Cloete Murray, an accountant known for investigating high-profile corruption cases, and his son Thomas, a legal adviser, were killed in 2023 after being tasked with further detailing the criminal activity at the State Capture-linked African Global Operations (formerly Bosasa).

From these cases, it is evident that protection for whistleblowers should arise from adequate legislative provisions. However, without adequate legislative measures, whistleblowers could turn to innovative efforts to avoid retaliation.

Blockchain as a secure platform for whistleblowing

In light of the numerous risks whistleblowers face, concealing their identity could be a viable strategy for mitigating them. The anonymity of Stan and John, the whistleblowers who provided evidence to amaBhungane and Daily Maverick that would become known as the “Gupta Leaks”, is a testament to the potentially life-saving benefits of anonymity.

However, not all whistleblowers are afforded the same opportunity to secure anonymous reporting. What if whistleblowers could easily maintain anonymity while filing a case? Recent innovations such as blockchain technology are making this avenue more compelling.

Blockchain is a secure and tamper-proof digital ledger shared across a computer system network. Each block in the chain contains several transactions, and every time a new transaction occurs on the blockchain, a record of that transaction is added to every participant’s ledger. The decentralised database managed by multiple participants is Distributed Ledger Technology (DLT).

Through blockchain, anonymous or ghost whistleblowing systems allow whistleblowers to report misconduct anonymously. Whistleblowers can report misconduct without fear of being identified, helping to protect them from retaliation.

One example of a blockchain-based whistleblowing platform is the Whistleblower Network, a non-profit organisation that uses blockchain technology to create a secure and anonymous whistleblowing avenue. The platform is designed to protect the identity of whistleblowers and ensure that their reports are kept confidential.

Blockchain creates a tamper-proof record of all transactions, meaning that once data is written to a blockchain, it cannot be changed or deleted without the network consensus. This, therefore, makes the technology ideal for storing whistleblowing reports since it provides a secure and verifiable record of the report and its contents.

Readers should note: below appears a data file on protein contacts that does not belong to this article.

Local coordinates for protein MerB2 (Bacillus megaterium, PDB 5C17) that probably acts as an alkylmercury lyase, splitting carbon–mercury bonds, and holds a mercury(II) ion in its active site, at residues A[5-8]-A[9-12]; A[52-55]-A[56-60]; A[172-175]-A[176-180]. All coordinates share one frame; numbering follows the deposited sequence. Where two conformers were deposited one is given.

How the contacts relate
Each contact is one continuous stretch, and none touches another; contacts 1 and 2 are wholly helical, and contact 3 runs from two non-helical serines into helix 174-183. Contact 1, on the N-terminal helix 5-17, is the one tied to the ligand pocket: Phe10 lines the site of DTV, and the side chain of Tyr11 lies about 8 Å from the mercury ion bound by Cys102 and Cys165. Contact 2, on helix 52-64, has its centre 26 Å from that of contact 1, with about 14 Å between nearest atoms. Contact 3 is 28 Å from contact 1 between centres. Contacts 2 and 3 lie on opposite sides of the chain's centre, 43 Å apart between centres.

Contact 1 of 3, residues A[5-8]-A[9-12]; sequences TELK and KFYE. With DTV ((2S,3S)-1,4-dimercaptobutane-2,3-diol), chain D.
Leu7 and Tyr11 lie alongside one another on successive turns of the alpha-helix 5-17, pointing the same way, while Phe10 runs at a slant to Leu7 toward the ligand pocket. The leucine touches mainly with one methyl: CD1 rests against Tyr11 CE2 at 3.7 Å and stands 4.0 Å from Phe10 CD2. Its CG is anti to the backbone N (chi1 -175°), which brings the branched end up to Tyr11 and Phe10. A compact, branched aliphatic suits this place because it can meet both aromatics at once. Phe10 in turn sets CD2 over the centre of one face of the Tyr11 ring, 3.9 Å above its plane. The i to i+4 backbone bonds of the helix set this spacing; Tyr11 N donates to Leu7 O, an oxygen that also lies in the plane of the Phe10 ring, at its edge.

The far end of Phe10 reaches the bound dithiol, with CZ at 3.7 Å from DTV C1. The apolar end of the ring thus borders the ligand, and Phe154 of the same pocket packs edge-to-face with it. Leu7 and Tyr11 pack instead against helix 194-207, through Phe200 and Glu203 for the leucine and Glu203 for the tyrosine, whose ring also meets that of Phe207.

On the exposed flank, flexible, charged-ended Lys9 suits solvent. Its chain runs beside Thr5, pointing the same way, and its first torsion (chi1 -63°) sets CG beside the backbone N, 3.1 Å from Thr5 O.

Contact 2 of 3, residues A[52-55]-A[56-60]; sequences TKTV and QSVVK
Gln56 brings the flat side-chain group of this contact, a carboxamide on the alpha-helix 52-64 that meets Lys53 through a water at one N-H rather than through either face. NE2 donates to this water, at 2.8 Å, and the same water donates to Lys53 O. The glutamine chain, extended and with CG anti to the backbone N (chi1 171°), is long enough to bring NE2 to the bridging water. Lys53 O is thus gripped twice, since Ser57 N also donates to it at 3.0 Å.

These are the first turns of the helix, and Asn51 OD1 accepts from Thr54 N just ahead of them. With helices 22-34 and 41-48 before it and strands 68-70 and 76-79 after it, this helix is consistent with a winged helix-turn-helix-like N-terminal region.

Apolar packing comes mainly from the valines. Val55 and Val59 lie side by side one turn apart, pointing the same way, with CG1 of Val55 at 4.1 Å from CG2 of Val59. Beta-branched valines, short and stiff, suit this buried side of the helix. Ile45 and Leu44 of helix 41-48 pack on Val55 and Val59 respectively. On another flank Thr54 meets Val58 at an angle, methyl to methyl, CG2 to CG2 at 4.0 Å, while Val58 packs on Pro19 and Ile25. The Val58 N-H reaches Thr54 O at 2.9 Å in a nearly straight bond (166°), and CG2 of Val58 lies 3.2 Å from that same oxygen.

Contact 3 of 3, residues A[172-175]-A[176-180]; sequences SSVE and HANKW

In addition to providing a secure and tamper-proof record of whistleblowing reports, blockchain can also be used to create anonymous whistleblowing systems. This would allow whistleblowers to report misconduct without fear of being identified.

For example, a whistleblower could submit a report using a pseudonym to a blockchain-based whistleblowing platform. The platform would then store the report on the blockchain, where it would be accessible to investigators but not to the whistleblower’s employer or other parties.

Conclusion

Corruption in South Africa is a widespread problem that devastates the country, affecting the indigent communities the most. As demonstrated within the South African case, whistleblowers play a vital role in combating corruption, but they often face severe retaliation for speaking out.

Blockchain has the potential to provide a secure and anonymous whistleblowing route, which could help to protect whistleblowers and encourage more people to come forward with information about corruption.

However, it is essential to note that blockchain is not a panacea to corruption. While blockchain can help to protect whistleblowers and make it more difficult for corrupt officials to tamper with records, it cannot address the root causes of corruption.

For now, we need to explore how we can leverage technology as well as ethical and moral behaviours to combat corruption. DM

Dr Ugljesa Radulovic is a postdoctoral Research Fellow in the Department of Sociology, University of Johannesburg.

Dr Anthony Kaziboni is Head of Research at the Africa Centre for Evidence, University of Johannesburg.

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Comments - Please in order to comment.

  • Fanie Rajesh Ngabiso says:

    “While blockchain can help to protect whistleblowers and make it more difficult for corrupt officials to tamper with records, it cannot address the root causes of corruption.”

    I disagree.

    The root cause of corruption is that base core evil of our human nature.

    The second deadly sin.

    Greed.

    And the only effective weapon against Greed is Fear.

    This technology amplifies Fear to levels not previously possible.

    And it is lovely. Like classical violin.

    Be very afraid Greedy ones.